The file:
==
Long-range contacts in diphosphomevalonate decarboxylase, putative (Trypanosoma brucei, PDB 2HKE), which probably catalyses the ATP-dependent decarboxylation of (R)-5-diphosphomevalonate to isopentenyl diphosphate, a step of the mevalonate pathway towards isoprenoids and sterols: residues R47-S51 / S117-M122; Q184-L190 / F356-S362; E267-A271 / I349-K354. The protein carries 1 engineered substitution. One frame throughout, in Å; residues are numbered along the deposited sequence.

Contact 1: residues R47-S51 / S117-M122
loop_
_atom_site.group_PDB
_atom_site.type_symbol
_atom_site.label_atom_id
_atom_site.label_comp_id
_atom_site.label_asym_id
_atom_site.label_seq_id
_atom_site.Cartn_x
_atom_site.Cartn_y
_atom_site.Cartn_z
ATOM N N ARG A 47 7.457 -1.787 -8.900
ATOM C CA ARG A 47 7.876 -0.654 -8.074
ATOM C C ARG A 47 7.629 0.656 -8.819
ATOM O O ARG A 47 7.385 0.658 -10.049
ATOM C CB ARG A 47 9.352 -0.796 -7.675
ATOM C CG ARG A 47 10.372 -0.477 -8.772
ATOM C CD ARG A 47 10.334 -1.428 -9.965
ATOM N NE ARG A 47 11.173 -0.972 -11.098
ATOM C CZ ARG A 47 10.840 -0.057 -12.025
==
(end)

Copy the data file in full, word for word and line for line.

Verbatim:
Long-range contacts in diphosphomevalonate decarboxylase, putative (Trypanosoma brucei, PDB 2HKE), which probably catalyses the ATP-dependent decarboxylation of (R)-5-diphosphomevalonate to isopentenyl diphosphate, a step of the mevalonate pathway towards isoprenoids and sterols: residues R47-S51 / S117-M122; Q184-L190 / F356-S362; E267-A271 / I349-K354. The protein carries 1 engineered substitution. One frame throughout, in Å; residues are numbered along the deposited sequence.

Contact 1: residues R47-S51 / S117-M122
loop_
_atom_site.group_PDB
_atom_site.type_symbol
_atom_site.label_atom_id
_atom_site.label_comp_id
_atom_site.label_asym_id
_atom_site.label_seq_id
_atom_site.Cartn_x
_atom_site.Cartn_y
_atom_site.Cartn_z
ATOM N N ARG A 47 7.457 -1.787 -8.900
ATOM C CA ARG A 47 7.876 -0.654 -8.074
ATOM C C ARG A 47 7.629 0.656 -8.819
ATOM O O ARG A 47 7.385 0.658 -10.049
ATOM C CB ARG A 47 9.352 -0.796 -7.675
ATOM C CG ARG A 47 10.372 -0.477 -8.772
ATOM C CD ARG A 47 10.334 -1.428 -9.965
ATOM N NE ARG A 47 11.173 -0.972 -11.098
ATOM C CZ ARG A 47 10.840 -0.057 -12.025